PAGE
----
NASA’s Chandra X-ray observatory revealed that the objects within the “Spiderweb” protocluster are feasting and growing. After observing the Protocluster over eight days with Chandra, scientists detected signs of 14 actively growing supermassive black holes.
Located about 10.6 billion light-years from Earth, the Spiderweb galaxy is at the center of a protocluster. It is also known as J1140-2629.
Using Chandra, scientists looked for growing black holes in the Spiderweb protocluster. It detected x-rays in the Protocluster (which appears in purple in the main panel of this graphic). The data was then combined with optical data from the Subaru telescope on Mauna Kea in Hawaii (red, green, and white). The resulting image is about 11.3 million light-years across.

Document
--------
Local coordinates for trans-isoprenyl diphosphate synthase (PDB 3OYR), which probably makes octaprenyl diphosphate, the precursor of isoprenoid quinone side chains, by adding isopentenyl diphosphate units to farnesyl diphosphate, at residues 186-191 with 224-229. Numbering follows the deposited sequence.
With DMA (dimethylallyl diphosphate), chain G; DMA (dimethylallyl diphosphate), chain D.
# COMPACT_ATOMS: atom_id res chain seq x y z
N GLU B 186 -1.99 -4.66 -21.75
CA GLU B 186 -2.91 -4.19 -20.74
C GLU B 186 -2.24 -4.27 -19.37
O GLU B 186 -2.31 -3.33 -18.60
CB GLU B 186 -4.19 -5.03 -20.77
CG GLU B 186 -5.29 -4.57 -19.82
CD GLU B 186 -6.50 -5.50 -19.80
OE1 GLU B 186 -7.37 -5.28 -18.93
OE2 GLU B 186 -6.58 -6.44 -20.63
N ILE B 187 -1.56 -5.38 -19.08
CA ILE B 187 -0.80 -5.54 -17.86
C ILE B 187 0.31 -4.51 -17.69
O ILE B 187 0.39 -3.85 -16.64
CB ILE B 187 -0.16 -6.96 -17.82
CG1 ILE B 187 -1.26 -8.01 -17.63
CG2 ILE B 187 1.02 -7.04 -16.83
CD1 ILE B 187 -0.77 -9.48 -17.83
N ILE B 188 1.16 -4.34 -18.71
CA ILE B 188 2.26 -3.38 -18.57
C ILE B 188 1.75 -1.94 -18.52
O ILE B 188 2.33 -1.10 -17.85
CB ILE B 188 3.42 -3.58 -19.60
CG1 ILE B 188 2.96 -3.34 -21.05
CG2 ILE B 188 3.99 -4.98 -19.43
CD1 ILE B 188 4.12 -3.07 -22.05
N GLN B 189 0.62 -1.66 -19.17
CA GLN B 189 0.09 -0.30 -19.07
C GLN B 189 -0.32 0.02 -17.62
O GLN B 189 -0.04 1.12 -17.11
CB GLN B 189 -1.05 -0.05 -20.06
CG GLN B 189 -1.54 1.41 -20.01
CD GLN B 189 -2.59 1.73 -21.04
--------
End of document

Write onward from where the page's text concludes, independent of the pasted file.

The optical image revealed that most of the blobs are galaxies, including 14 detected in the new, deep Chandra image. The x-ray sources signify material falling into the SMBH containing a huge mass.
The 14 sources detected by Chandra indicate that about 25% of the most massive galaxies contain actively growing black holes. This is between five and twenty times higher than the fraction found for other galaxies of a similar age and with about the same range of masses.
Several environmental factors contribute to many rapidly growing black holes in the Spiderweb protocluster. One cause, including a high rate of collisions and interactions between galaxies, is sweeping gas towards the black holes at the center of each galaxy, providing large amounts of material to consume.
Another possibility is that the Protocluster still contains cold gas. The black hole consumes cold gas more easily than hot gas.
Observations by the Hubble could offer detailed insights into a large number of rapidly growing black holes in the Spiderweb protocluster. Extending this work to other protoclusters would also require a sharp X-ray vision of Chandra.